Rules of the Card Game "Chase the Lady"

by Cecil Fontaine
Chase the Lady is a whist-based game.

Chase the Lady is a whist-based game.

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Chase the Lady, or Hearts, is ideally played with four players, but can be played by as few as two and as many as six. A regular deck is used, with the jokers removed, and the cards are dealt to the left of the dealer. Game play always proceeds in this direction, as well. If playing with three players, the two of diamonds is removed; for five-player games, the two lowest clubs are removed. For two- and six-player games, no cards need to be removed.

The Object

To win this game, each player strives to accumulate as few points as possible. Points are derived from each trick that is won in the process of laying down cards. When counting the points in each trick won, the values are the following: 15 for the queen of spades, five for the ace of hearts, four points for the king of hearts, three points for the queen of hearts, two points for the jack of hearts and one point each for all the remaining hearts. Depending on the preference of the group that is playing, the game is over when one player accumulates 100 or 200 points, or after a certain amount of time has passed. Keep in mind that the actual winner is the player that has the least amount of points accumulated.


Chase the Lady is based on trick-taking, which is the process of laying down a card that matches the suit of the card that was laid down previously. After all of the players have laid down one card, the player who has laid down the highest-value card wins the trick. In Chase the Lady, the object is to avoid accumulating points, so winning a trick is not desirable, especially if it contains any of the cards that are mentioned in the previous section. If a player cannot match the suit of the card that was played directly before, he or she must lay down any card that is not heart-suited or the queen of spades. After each trick is won by a player, he or she must lay aside the cards that accumulate points. Score should be kept to keep track of point accumulation and to determine the eventual winner of the game.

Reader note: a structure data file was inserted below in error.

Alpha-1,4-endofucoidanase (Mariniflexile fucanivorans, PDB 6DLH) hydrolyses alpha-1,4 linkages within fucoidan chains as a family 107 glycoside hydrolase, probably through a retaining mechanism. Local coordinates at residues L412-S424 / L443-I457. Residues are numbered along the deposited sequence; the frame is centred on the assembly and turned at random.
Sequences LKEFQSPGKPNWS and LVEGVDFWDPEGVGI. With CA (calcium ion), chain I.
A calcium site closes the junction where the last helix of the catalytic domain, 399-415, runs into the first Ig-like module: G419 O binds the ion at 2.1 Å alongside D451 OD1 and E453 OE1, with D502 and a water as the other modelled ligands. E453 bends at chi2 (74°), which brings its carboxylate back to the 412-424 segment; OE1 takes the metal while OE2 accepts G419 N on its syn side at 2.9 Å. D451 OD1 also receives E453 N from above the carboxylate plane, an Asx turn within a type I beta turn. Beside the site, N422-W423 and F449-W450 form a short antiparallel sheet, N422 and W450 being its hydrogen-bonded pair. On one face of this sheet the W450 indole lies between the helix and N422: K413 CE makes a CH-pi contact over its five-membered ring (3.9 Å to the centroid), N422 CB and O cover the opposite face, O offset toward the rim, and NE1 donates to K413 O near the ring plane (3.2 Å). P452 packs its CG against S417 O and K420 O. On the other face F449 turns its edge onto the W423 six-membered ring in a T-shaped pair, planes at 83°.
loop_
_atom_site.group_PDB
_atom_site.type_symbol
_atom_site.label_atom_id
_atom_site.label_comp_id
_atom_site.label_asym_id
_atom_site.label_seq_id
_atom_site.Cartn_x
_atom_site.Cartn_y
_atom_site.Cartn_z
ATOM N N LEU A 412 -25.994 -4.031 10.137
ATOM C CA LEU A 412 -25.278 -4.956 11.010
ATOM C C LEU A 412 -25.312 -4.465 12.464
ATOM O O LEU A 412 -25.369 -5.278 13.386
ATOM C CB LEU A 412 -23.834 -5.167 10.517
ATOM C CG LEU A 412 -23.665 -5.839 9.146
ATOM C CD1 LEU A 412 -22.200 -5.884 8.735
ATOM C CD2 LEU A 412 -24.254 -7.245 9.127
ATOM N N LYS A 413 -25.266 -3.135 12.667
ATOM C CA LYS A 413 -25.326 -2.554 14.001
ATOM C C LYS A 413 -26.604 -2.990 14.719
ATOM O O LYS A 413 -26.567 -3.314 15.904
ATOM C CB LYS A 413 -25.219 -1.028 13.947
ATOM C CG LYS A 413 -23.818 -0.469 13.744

Playing the Game

Every card is dealt. In a four-player game, this means that each player receives 13 cards. Each player looks at his cards and chooses three cards to pass to the player to the left. Players may only allowed to look at their new cards after selecting the ones to pass on. Whichever player has the two of spades starts play; moving to the left, each player discards a card of the same suit. If you don't have one, play another suit, except hearts: if you only have hearts left, you can play one of them, but you must also show all the players your entire hand. Each trick ends when every player has laid down a card and the winner of the trick is the player who has laid down the card of the highest value (traditional card values apply). The winner of the tricks keeps the cards in the won trick and lays aside any of the cards specified in Section 1 (these are the cards that accumulate points). Each new trick starts by laying down the suit of the last card played in the last trick. The winner of the last trick lays down the first card. This process of playing tricks is continued until every player has run out of cards, after which the deck is shuffled and the cards are dealt again, leading to another cycle of tricks.


The order for passing the three cards changes four times: for the first dealt hand, you pass your cards to your left; for the second dealt hand, to your right; for the third hand, to the player in front of you and for the fourth deal, there are no cards passed. This cycle repeats for the duration of the game. If in a hand one player wins all of the cards mentioned in Section 1, that player can choose to reduce his or her score by 38 points; alternatively the play can add 38 points to each opposing player's score. This is called "shooting the moon."

About the Author

Based in Colorado, Cecil Fontaine has been writing and editing since 2009, specializing in Brazilian travel guides. He received his Bachelor of Arts in political economy from the University of California, Berkeley in 2008.

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